- It’s Not Magical -> I mentioned this above, but it bears repeating so that folks who buy the product don’t get needlessly disappointed. A lot of campground WiFi sucks by design and the WiFiRanger won’t magically improve that. As an example, when we were in Portland, OR we didn’t see any improvement in the campground WiFi using the Elite Pack. This is basically because the campground WiFi there is always heavily overloaded and horrible no matter how strong a connection you have to it. So, the Elite Pack was not able to help us. Magic, it cannot do.
- Safe Surf Degrades Speed -> I really, really like the idea of the safe surf feature (= the ability to create a secure connection over public WiFi), but we’ve found it hard to use due to speed degradation. Here at the campground it reduced download speeds pretty significantly from ~5-9 Mbps to below 1.5 Mbps with moderate reductions in upload speeds. The extra encryption seems to just slow things down quite a bit all-around. For the time being we’re not using this feature much, but we’ll keep testing it.
- It’s Pricey -> At $599, this is a pretty significant investment.
Overall the pro’s have been a nice bump for us. We really like the improved internal network, ease of use and ability to control/monitor all our connections. Plus the times we have been able to get a good campground WiFi connection (like here in Ketchum, ID), we’ve really been able to take advantage of the extra stability and speed. It’s two thumbs up from us!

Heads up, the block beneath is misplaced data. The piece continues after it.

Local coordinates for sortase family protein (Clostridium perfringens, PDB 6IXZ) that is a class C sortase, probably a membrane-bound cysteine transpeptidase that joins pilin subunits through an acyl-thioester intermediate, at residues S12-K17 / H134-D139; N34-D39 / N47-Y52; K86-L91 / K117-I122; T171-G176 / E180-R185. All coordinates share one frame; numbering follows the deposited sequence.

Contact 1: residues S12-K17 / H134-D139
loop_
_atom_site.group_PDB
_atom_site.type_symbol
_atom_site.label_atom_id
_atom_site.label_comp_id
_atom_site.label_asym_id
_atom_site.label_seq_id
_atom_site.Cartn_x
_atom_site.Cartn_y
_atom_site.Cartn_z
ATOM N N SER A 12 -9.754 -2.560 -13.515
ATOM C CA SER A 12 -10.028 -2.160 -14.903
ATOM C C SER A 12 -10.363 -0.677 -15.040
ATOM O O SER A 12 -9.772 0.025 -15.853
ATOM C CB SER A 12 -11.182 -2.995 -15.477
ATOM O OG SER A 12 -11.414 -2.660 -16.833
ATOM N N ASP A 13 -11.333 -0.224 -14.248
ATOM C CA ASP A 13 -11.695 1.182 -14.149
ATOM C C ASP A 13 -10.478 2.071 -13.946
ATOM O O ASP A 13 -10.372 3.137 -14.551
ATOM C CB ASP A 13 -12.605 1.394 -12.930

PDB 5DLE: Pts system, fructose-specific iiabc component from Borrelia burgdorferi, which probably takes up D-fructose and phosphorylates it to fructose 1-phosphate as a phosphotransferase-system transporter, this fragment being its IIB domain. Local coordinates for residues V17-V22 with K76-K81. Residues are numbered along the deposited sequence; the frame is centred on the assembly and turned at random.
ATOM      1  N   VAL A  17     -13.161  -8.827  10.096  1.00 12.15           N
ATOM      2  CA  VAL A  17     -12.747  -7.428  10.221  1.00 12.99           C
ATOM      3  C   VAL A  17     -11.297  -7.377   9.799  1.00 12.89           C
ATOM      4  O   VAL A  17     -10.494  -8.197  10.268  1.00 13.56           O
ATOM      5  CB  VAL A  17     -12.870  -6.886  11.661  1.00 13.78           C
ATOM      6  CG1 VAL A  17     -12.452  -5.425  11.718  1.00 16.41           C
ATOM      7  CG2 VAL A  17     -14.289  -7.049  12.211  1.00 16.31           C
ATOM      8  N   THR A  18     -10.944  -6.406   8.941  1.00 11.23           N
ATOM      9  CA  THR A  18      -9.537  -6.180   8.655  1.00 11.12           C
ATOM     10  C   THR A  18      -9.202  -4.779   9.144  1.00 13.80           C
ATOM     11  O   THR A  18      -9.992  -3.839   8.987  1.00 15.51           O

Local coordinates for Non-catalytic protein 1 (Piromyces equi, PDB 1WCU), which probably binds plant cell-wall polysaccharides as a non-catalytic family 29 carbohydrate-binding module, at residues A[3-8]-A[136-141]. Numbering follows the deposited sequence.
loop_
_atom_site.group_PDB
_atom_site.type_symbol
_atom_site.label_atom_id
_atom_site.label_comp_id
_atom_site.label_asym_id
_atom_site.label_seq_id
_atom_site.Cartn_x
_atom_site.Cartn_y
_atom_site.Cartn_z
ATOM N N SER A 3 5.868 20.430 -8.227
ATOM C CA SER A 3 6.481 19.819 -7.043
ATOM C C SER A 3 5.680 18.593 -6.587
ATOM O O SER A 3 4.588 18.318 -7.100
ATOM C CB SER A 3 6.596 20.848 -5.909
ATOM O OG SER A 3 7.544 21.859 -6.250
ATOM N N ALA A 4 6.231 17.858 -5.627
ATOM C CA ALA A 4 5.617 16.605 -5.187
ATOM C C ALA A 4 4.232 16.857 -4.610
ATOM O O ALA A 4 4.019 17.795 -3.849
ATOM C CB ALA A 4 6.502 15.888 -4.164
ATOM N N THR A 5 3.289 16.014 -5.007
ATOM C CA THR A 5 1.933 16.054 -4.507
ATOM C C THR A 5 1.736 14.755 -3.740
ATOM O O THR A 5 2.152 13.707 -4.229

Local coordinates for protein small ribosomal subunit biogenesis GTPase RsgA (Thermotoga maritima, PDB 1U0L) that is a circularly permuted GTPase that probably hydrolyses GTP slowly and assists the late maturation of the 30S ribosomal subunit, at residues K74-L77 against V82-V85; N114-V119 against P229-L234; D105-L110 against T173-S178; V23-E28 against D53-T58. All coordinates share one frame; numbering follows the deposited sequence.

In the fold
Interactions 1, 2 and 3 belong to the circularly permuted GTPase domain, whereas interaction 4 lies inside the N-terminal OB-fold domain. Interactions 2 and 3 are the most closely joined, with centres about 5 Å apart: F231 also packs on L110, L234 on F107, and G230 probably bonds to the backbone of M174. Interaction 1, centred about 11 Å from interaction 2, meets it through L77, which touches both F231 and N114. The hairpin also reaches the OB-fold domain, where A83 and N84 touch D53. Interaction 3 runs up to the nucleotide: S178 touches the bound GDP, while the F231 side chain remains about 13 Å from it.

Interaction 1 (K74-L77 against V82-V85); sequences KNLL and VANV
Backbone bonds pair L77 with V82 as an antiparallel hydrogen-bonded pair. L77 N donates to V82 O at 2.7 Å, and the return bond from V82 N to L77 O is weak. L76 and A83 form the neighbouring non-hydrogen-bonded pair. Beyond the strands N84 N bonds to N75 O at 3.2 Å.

Related External Links:
- WiFiRanger Official Website -> Click HERE
- RV Geeks WiFi Ranger Installation Video -> Click HERE
- RV Mobile Internet Resource Center. Want to learn more about mobile internet? Cellular boosters? Other WiFi enhances? This website, run by our friends Chris & Cherie is the place to find out -> Click HERE
- There are LOTS of other installation & WiFiRanger overview videos & blogs on the web. Just Google & enjoy….
Disclosure of Material Connection: Some of the links in this blog post may be affiliate links, so, if you click on the link and make a purchase, I receive a commission. Note that all opinions are 100% my own and I only link to products we personally use, thoroughly love and absolutely recommend!